Debt funds have lost their advantage over bank fixed deposits. The Union Budget has increased the period after which gains from them will be considered as long-term from 12 months to 36 months.
This could prove to be a body blow for debt funds, which account for 75% of the mutual fund industry's assets under management (AUM) of over Rs 10 lakh crore. Though most of the money parked in debt funds comes from companies, retail investors will also be hit as there are debt funds-such as fixed maturity plans (FMPs) and monthly income plans (MIPs)-that have been designed specifically for retail customers.
The change calls for modification of investors' debt portfolio. Before we give suggestions on how to go about it, here's a low-down on how the Budget proposal impacts your investments.
WHAT DID IT SAY?
The Budget has increased the longterm capital gains tax on non-equity mutual funds from 10% to 20% without indexation. Tax rates for long-term capital gains 'with indexation' remain the same.
Indexation is adjusting the amount invested with inflation to arrive at a new higher purchase price. This is deducted from the investment value at redemption to arrive at capital gains on which tax is to be paid. That is why indexation reduces capital gains for taxation. The benefit is only for long-term capital gains.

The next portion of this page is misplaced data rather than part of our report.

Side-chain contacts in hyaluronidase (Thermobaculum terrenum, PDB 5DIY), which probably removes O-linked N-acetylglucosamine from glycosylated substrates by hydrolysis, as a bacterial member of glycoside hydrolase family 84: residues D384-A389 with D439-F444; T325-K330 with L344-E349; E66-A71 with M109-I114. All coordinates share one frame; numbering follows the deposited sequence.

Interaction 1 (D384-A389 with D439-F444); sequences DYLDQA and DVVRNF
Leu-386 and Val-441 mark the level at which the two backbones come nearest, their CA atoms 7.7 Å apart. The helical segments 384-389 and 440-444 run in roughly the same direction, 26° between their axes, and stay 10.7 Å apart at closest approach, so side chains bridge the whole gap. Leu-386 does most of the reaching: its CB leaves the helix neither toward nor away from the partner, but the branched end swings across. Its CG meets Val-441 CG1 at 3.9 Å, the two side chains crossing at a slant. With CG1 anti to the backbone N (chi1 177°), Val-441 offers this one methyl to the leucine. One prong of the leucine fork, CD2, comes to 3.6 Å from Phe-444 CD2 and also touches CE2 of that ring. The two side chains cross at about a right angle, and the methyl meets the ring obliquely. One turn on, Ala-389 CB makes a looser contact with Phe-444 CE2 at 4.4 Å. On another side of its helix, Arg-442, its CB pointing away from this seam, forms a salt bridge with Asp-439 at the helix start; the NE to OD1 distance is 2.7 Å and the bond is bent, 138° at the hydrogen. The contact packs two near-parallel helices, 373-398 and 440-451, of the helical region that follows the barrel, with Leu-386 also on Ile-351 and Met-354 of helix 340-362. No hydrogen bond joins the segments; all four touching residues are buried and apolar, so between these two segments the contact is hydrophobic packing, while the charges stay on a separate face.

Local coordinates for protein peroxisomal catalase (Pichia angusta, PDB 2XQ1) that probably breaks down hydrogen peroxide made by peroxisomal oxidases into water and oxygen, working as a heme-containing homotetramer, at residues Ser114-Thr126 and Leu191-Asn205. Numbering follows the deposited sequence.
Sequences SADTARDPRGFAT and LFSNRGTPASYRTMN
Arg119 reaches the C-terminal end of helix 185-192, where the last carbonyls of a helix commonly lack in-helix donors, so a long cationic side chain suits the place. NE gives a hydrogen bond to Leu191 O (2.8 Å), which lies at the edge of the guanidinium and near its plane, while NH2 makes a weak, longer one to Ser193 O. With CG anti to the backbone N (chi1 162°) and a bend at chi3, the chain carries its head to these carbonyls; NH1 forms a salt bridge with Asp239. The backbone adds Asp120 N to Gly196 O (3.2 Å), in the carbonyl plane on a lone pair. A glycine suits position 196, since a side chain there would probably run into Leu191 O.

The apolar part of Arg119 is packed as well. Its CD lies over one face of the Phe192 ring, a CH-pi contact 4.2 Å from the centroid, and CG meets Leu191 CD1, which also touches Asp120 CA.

The Budget has also increased the period for which one has to remain invested for these gains to be considered as long-term from 12 months to 36 months.
HOW IT IMPACTS YOU
If you invested in a 370-day FMP in the last week of March 2014 with the aim of benefiting from double indexation (by taking the indexation benefit for two years) by redeeming the investment in April 2015, you will not be able to do so because indexation benefits now kick in only if you have remained invested for more than 36 months.
The question now is where to invest for one-three years as FMPs for that period are no longer attractive. "Investors will have to weigh the alternatives. I think FMPs, despite the new tax rules, still score over bank FDs," says Bexy Kuriakose, head of fixed income, Principal Mutual Fund.
DOES THIS CALL FOR A CHANGE IN DEBT STRATEGY?
Yes. With tax benefit on debt funds with maturity of up to three years coming to an end, your short-term investments have to be based on your risk appetite and liquidity.
"Investors will now have to assess their risk profile first before deciding whether to invest in debt funds or bank FDs," says Manish Jain, a certified financial planner.
Here's how you can change your portfolio to match your risk profile, maturity and return expectations.
If you are risk-averse: Go for bank/corporate FDs. Banks are offering 9-9.5% on three-year deposits. Some corporate deposits are offering slightly more.
One big plus of this is that the returns are guaranteed, though there are some disadvantages as well. Liquidity, for one, is an issue. FDs have a fixed tenure. Premature withdrawal is allowed but on payment of penalty. Usually, in case of premature withdrawal, the rate of interest is reduced by one percentage point.
"You plan to buy a car in, say, two years and accordingly lock your money in an FD of similar tenure. Now, if you delay the plan, FD does not give you the flexibility to change the withdrawal date. This option is there in open-ended debt funds," says Suresh Sadogopan, founder, Ladder7 Financial Advisories.